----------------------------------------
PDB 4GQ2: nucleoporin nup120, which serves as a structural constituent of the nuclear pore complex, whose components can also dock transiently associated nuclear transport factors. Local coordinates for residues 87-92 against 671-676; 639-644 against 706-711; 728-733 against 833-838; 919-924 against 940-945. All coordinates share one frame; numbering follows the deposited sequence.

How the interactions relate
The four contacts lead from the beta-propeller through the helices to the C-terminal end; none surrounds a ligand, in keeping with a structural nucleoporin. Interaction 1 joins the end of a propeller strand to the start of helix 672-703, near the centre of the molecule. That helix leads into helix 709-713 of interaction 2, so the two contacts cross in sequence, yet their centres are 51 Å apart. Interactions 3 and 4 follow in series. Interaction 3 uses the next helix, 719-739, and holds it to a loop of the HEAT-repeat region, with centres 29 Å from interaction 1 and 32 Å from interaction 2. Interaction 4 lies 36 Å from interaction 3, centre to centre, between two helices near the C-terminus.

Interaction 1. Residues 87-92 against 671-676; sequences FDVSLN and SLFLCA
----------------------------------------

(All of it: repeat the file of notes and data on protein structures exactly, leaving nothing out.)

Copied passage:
PDB 4GQ2: nucleoporin nup120, which serves as a structural constituent of the nuclear pore complex, whose components can also dock transiently associated nuclear transport factors. Local coordinates for residues 87-92 against 671-676; 639-644 against 706-711; 728-733 against 833-838; 919-924 against 940-945. All coordinates share one frame; numbering follows the deposited sequence.

How the interactions relate
The four contacts lead from the beta-propeller through the helices to the C-terminal end; none surrounds a ligand, in keeping with a structural nucleoporin. Interaction 1 joins the end of a propeller strand to the start of helix 672-703, near the centre of the molecule. That helix leads into helix 709-713 of interaction 2, so the two contacts cross in sequence, yet their centres are 51 Å apart. Interactions 3 and 4 follow in series. Interaction 3 uses the next helix, 719-739, and holds it to a loop of the HEAT-repeat region, with centres 29 Å from interaction 1 and 32 Å from interaction 2. Interaction 4 lies 36 Å from interaction 3, centre to centre, between two helices near the C-terminus.

Interaction 1. Residues 87-92 against 671-676; sequences FDVSLN and SLFLCA